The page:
What's perhaps most surprising about "Broken Trail" is that for a film which begins with a shot of Chinese girls being stripped down (yes, breasts are shown) and inspected by slavers, the film really takes the high moral road the rest of the way. Print and Tom are crusadingly decent men—knights on horseback who rescue not one maiden but five. And they're moral scourges, punishing those who would abuse the girls and even ridding the West of Smallpox Bob, who's been spreading disease. No men who roamed the West were probably this good or this flawless, but of course the Western is America's great myth, and as such, it's the carrier of the morals that Americans hold near and dear to their hearts. There are good guys and bad guys, and it's as simple as that—so simple that in the iconic Westerns you could tell at a glance who were the good guys and who were the bad by the color of their hats or horses.

This Western comes with a liberal dose of realism, so you'll see things that you don't see in other movie yarns, like a man urinating in the bushes, pulling ticks off a companion, or stitching up someone's forehead with a curved buckskin needle. It's also infused with plenty of colorful characters with colorful names like Big Ears, Big Rump Kate, Fox-Hide Brine, or Captain Billy Fender. But the road that this group traveled could have had a few more twists and turns in it to add interest. Sometimes, things seem to resolve themselves too easily or too directly, with no real repercussions, obstacles, or complications until a an ex-con and his gang come into the picture.

The plot itself is simple. Print and Tom run across a man in a wagon who's bringing the Chinese girls to Big Rump Kate (Rusty Schwimmer), the rough madam of a mining camp whorehouse. In the go-figure department, this man drugs them and scoots with some of their best horses and just one of the girls, whom he's "spoiled." But the heroes get after him and dispense frontier justice, leaving them as custodians of the girls. At times, it seems as if Hill couldn't decide how much time to spend on the cross-cultural character encounter and how much to stay "on story." So it becomes a double "trail" film: get the horses to the buyers, and get the girls to a safe place, with plenty of chatty moments in which we learn about the characters' pasts—especially after another prostitute (Greta Scacchi) joins their group for her own safety.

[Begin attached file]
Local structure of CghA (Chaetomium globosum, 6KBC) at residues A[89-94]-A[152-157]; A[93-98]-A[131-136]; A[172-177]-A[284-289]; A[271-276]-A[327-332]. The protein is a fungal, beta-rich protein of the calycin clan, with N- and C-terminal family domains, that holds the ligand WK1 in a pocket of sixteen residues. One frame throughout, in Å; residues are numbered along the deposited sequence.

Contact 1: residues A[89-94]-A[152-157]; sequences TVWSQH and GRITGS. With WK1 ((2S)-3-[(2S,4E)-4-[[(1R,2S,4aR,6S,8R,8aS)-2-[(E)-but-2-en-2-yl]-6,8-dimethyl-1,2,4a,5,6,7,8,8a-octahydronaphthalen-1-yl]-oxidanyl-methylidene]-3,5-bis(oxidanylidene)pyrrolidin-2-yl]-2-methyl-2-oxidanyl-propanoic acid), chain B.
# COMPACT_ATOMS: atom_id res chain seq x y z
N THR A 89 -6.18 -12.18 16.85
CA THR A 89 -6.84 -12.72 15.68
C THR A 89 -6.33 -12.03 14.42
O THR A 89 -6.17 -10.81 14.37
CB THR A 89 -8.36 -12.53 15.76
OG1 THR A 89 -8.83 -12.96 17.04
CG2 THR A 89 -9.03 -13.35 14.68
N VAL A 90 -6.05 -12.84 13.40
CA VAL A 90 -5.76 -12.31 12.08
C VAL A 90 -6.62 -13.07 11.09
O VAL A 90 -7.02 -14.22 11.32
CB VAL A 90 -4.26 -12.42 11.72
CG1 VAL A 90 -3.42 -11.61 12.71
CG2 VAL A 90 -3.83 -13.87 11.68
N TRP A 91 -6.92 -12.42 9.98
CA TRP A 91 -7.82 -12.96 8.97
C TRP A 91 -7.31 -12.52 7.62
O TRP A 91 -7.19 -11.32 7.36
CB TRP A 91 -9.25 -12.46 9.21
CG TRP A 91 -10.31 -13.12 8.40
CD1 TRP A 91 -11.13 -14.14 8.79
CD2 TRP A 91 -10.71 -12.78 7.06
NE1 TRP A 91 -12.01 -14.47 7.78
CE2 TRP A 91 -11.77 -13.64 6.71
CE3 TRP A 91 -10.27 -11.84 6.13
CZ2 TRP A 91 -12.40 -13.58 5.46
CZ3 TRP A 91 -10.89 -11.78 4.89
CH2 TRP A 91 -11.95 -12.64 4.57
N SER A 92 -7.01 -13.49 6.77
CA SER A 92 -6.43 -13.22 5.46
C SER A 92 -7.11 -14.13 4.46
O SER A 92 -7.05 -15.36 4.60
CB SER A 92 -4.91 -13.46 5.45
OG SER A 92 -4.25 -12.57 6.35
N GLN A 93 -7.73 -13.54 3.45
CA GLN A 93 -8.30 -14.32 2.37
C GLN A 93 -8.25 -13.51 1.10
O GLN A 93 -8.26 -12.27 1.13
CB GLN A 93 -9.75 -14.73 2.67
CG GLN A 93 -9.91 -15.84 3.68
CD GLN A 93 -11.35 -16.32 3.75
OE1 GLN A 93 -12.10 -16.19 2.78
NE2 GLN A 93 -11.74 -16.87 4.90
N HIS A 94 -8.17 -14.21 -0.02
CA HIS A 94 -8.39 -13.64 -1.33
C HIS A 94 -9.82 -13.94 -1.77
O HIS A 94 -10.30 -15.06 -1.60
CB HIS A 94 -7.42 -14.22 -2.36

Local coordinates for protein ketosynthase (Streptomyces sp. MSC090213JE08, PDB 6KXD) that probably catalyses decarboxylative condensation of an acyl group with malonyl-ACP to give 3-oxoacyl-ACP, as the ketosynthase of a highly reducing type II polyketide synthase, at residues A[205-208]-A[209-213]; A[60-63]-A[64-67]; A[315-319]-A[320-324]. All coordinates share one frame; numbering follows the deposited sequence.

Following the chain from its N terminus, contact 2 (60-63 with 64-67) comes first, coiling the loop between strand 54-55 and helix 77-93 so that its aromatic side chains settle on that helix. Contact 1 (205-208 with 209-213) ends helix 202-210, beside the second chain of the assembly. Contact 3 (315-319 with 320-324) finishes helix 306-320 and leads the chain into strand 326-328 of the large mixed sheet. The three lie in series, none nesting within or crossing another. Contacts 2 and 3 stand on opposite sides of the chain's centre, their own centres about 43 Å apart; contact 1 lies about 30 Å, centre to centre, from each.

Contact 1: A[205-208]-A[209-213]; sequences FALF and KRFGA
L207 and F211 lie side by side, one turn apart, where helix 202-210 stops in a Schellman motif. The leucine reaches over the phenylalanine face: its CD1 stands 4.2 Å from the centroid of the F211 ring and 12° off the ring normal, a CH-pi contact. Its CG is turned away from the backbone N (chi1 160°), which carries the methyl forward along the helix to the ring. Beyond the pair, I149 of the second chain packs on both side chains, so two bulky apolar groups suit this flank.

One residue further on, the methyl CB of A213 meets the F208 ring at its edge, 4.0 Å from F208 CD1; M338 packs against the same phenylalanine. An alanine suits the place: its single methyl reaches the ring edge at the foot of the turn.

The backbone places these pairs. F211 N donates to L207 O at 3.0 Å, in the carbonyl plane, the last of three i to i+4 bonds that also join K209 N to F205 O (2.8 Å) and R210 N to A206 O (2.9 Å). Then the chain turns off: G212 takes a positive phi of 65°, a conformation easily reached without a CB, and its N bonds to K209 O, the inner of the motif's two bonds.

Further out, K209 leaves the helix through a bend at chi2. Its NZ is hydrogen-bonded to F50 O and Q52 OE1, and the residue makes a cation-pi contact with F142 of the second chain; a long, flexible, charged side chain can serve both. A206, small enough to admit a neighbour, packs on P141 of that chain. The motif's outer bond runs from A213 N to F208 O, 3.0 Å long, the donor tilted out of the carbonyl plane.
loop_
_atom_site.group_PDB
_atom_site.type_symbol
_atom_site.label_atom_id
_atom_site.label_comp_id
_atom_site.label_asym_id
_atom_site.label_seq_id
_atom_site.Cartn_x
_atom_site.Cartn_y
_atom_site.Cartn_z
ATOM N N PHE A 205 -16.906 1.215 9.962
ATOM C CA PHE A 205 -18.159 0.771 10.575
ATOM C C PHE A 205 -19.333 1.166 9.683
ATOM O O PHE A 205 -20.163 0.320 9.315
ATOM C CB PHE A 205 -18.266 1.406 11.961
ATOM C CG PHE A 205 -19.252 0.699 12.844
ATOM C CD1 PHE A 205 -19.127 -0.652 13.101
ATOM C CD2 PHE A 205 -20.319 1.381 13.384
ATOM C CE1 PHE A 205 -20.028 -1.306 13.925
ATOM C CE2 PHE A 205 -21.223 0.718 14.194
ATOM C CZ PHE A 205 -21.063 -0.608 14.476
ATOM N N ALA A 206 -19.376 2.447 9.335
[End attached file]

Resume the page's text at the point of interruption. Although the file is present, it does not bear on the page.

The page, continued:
Video: With so much breathtaking scenery you'd hope for a widescreen presentation (1.78:1) and a disc mastered in High Definition, and it's here. The colors are fully saturated, and there's very little grain. The black level might have been stronger in some scenes, but overall it's a very good picture.

Audio: Audio too is a surprise, with a robust English Dolby Digital 5.1 soundtrack and subtitles in English (CC). The tonal quality is both rich and mellow at the same time, if that makes any sense.

Extras: Not counting a sneak peak for AMC's "Hustle," there's really just one extra: an AMC promo feature titled "'Broken Trail': The Making of a Legendary Western." In it, we see the writer, director, and stars talking about the film and filming process, and learn that the stories were cobbled together based on a number of true stories from the Old West. And yes, there really was a fellow like Smallpox Bob.

Bottom Line: There's action in "Broken Trail" and some moments that will make you wince, but by and large, it's a pretty low-key film which delivers some pretty solid entertainment for Western lovers. It's a curious combination of realism and romantic idealism, but somehow it works.


Film Value